Has your dog eaten one or more dabs? Are you worried the dabs will make your dog sick? Then you’ve come to the right place.
In this article, we’ll take a look at what dabs are and what you need to if your dog has eaten dabs. Let’s get started!
What are Dabs?
Dabs are a form of marijuana that’s made using a process that creates more concentrated levels of THC. This is the chemical that makes an individual high. Just for comparison, regular marijuana contains about 12% to 13% of THC. Dabs contain 50% to 80% THC.
What’s more, the process doesn’t create dabs with a specific concentration of THC. In other words, each dab may have higher or lower concentrations of the substance, which makes dabs extremely dangerous. Dabs can cause a high that makes people pass out, have breathing difficulties, and more.
Other names for dabs include:
- Honey oil
- Black glass
Dabs can be used in many different ways. They can be added to a water pipe, oil pipe, a glass bong. Some people also use them in e-cigarettes or vaporizers. Dabs are also sometimes used in edibles, foods, and drinks.
What effect do dabs have on dogs? Will dabs make your dog sick?
Dabs & Dogs
The short answer is yes; dabs can make your dog very sick. Because of the very high levels of THC in dabs, they can lead to marijuana poisoning in dogs.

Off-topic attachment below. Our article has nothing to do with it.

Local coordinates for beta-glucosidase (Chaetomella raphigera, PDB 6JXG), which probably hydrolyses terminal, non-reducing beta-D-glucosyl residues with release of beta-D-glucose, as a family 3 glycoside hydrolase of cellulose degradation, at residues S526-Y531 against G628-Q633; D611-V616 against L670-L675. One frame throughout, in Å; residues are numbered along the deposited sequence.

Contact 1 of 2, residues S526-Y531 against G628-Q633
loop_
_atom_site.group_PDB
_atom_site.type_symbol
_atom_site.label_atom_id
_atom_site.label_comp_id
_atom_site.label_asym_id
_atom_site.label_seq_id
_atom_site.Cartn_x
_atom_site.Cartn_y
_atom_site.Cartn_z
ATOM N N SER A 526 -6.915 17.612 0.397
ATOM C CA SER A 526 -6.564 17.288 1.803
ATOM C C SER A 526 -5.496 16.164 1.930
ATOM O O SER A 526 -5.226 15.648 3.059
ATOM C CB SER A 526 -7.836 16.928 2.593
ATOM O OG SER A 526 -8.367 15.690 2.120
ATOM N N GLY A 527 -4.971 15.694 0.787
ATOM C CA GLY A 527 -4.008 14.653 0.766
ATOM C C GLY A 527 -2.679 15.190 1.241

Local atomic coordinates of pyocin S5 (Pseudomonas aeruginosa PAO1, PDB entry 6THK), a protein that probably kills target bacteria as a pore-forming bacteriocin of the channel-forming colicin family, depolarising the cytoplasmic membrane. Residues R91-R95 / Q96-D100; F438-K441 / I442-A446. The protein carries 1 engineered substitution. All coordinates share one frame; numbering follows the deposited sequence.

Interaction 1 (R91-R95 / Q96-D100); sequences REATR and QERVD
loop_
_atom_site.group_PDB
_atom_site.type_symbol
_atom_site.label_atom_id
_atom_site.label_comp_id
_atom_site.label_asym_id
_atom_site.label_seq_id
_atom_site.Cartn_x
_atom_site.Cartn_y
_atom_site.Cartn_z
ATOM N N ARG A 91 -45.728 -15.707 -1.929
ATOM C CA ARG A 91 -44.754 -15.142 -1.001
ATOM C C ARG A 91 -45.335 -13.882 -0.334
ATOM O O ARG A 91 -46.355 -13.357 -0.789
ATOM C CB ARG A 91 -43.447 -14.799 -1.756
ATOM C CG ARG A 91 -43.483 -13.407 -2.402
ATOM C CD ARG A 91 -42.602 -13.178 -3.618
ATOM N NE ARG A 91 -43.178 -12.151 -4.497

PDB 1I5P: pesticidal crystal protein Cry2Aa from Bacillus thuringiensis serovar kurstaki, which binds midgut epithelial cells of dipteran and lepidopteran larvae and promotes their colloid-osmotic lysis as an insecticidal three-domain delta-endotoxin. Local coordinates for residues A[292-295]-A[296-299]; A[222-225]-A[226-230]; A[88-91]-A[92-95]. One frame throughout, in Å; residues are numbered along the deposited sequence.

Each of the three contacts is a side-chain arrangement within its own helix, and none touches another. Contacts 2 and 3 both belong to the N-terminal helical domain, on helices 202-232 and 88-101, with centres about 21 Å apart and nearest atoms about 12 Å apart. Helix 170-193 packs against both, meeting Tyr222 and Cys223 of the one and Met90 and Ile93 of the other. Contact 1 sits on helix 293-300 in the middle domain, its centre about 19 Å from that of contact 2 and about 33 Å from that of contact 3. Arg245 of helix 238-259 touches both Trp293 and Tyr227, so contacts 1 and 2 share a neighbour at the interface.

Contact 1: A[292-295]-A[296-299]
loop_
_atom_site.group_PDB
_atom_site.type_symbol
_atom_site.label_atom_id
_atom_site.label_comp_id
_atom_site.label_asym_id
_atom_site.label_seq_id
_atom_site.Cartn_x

Symptoms of Marijuana Poisoning in Dogs
Your dog may develop these symptoms if he’s eaten dabs:
- Hypermetria (overshooting or undershooting movements)
- Dilated pupils
- Body tremors
- Bradycardia (slower than normal heart rate)
- Ataxia (stumbling, acting drunk)
- Tachycardia (heart arrhythmias)
- Breathing too fast
If your dog is showing any of these symptoms, then call the vet immediately. This is a medical emergency.
Note: do not wait to see if further symptoms develop. If your dog is poisoned, he needs to be treated as soon as possible. This is not something funny to record and put on social media. This is a life-threatening medical emergency.
Treatment of Marijuana Poisoning in Dogs
When you reach the vet’s, they will conduct a physical exam of your dog. They will also do lab work to check your dog’s blood levels of THC, as well as check organ function. Next, your dog may require an IV. This is in order to rehydrate your dog (if he’s had vomiting) and the IV makes it easier to give your dog other medications as needed.
The vet will also try other means to lower the toxicity in your dog’s body from the THC. It’s possible your fur baby may need to stay in the hospital for a couple of days to be monitored.
When your dog has recovered enough, he will be able to go home. You may still need to monitor him as he continues to recover at home. Be sure to follow your vet’s care instructions. In most cases, your dog should make a full recovery if he receives prompt treatment for marijuana poisoning.